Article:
A Voice from Philanthropy: What sequestration means for philanthropy

By Tamara Copeland
Washington Regional Association of Grantmakers

When the sequestration proposal was made in August 2011, no one thought that it would ever happen. The consequences were simply too dire.

Well, the sky has fallen. The automatic cuts went into effect last Friday, March 1st. Now what?

The obvious answer is that unless a budget compromise is reached – and reached soon – we will see the ripple effects that we saw a few years ago with the recession. Some of the impact will be obvious: lost jobs, increased need for food support, more foreclosures, higher rates of homelessness, and a spike in crime. We have seen this before. You’re already expecting it.

I want to focus on the hidden issues. Much of the impact connected to sequestration will be far less overt. The social worker in me says that as already stressed individuals deal with this reality, mental health-related incidents will also increase. There may be increased incidences of domestic violence, more emergency room visits and falling school performance as home environments become tense. Consider this article about the recession’s impact on our region’s mental health, written when our local economy was actually faring better than the rest of the country.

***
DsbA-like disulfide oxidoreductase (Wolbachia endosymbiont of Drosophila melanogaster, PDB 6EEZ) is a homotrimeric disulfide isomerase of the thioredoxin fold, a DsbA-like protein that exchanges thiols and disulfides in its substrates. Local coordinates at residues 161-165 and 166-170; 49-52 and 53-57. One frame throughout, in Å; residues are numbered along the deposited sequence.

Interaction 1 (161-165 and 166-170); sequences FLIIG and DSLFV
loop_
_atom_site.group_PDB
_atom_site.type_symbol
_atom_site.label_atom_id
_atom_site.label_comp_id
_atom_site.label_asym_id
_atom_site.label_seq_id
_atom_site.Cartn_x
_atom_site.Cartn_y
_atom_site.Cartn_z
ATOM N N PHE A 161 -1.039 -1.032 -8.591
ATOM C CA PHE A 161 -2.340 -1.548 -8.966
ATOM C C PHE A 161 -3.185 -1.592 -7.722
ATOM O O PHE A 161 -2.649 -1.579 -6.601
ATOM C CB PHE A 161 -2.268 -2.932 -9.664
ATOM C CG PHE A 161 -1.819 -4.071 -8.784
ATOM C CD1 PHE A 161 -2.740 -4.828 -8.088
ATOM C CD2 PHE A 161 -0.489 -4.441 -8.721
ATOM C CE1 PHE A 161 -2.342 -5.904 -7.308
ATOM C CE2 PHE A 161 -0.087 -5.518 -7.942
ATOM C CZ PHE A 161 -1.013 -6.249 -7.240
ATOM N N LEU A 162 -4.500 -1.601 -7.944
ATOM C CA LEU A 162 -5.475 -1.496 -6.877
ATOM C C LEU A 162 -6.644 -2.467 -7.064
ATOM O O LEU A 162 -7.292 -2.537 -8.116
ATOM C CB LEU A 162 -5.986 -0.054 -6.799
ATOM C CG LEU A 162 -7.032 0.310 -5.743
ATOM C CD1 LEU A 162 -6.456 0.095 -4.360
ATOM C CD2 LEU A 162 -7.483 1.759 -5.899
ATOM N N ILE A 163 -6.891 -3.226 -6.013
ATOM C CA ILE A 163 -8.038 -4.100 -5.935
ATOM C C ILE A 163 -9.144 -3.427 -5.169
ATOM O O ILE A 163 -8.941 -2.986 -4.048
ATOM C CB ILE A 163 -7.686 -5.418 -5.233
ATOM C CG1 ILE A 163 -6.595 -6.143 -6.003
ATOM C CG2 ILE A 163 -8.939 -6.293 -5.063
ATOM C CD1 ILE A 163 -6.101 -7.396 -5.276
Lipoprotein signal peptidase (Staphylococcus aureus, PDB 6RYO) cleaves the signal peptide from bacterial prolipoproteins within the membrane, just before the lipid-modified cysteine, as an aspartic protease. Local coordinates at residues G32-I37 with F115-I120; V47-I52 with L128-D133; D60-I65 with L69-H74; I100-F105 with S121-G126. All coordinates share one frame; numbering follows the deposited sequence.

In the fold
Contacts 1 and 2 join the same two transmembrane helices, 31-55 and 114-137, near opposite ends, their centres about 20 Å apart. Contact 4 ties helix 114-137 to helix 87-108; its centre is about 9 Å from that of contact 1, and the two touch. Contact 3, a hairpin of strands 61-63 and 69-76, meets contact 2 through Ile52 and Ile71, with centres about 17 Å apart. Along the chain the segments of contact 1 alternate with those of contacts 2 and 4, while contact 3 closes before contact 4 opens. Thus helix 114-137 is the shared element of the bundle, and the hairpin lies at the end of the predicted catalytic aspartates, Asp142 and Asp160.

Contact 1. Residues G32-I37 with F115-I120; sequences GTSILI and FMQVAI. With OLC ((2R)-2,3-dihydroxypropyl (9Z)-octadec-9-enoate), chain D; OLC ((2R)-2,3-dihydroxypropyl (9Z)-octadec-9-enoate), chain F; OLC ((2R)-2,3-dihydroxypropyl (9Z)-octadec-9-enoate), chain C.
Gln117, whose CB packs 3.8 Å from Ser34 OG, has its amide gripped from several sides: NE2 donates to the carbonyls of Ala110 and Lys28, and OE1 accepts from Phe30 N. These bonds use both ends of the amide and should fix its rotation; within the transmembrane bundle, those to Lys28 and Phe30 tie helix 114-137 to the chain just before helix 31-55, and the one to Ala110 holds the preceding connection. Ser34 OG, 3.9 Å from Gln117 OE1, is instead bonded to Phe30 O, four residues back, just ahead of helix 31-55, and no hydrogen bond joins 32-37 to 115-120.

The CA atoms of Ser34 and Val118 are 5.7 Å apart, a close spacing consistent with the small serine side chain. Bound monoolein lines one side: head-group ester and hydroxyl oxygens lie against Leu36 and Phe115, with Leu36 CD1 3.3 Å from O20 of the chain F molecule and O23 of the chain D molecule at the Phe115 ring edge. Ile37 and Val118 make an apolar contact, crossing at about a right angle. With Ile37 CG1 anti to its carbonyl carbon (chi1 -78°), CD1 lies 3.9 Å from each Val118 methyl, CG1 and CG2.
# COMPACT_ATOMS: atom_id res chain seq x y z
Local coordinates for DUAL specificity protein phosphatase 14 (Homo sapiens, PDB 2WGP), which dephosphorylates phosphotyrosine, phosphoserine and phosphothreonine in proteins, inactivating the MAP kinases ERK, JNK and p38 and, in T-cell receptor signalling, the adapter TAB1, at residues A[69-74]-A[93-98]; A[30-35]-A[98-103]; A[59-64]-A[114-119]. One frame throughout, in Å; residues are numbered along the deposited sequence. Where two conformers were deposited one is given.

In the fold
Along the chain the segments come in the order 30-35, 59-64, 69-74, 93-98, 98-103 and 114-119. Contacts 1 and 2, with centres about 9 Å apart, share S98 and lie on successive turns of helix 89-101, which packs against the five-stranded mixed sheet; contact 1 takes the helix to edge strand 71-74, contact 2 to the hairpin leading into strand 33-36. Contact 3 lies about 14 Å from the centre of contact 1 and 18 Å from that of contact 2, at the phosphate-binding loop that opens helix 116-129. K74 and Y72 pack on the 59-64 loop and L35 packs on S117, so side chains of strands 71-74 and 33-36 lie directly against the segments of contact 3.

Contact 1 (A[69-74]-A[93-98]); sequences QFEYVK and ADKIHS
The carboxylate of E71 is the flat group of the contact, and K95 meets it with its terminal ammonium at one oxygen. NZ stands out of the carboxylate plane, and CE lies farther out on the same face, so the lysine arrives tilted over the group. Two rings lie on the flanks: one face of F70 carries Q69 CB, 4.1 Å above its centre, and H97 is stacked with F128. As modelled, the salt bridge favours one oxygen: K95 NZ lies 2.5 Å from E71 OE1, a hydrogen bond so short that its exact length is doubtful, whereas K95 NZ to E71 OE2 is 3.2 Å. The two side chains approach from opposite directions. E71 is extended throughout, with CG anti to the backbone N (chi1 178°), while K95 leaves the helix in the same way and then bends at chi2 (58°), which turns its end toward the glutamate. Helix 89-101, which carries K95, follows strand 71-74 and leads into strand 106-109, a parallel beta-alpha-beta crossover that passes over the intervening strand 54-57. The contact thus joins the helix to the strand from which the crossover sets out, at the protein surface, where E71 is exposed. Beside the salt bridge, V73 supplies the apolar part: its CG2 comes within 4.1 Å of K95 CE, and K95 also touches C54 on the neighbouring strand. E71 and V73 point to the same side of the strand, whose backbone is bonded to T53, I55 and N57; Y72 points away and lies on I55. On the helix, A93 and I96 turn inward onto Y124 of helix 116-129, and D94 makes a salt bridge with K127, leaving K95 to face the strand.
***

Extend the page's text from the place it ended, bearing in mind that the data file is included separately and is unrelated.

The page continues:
Because of our region’s economic connection to the federal government, we have known that we will be hit especially hard by sequestration. Our region’s funders will have to help ensure that basic human needs are met. But it is critical that we keep in mind the less obvious needs. A failure to support those, particularly mental health care, can lead to dire consequences.

So when is this likely to be resolved? Like the rest of the country, I wish I had a crystal ball. Of course, no one knows, but it has been suggested that we could be in this budgetary free fall at least until March 27th. That is the date that the current continuing resolution, the vehicle that allows the government to pay bills, ends. Congress has to act by then or the government will shut down.

Even though its demands will weigh heavily on philanthropy, sequestration isn’t even the major issue for our sector. Tax reform discussions are. These proposals could change philanthropy in a way that will have consequences for decades. The middle of April is scheduled to be a critical time in these deliberations. Look for a future post in the Daily WRAG for an exploration of tax reform.

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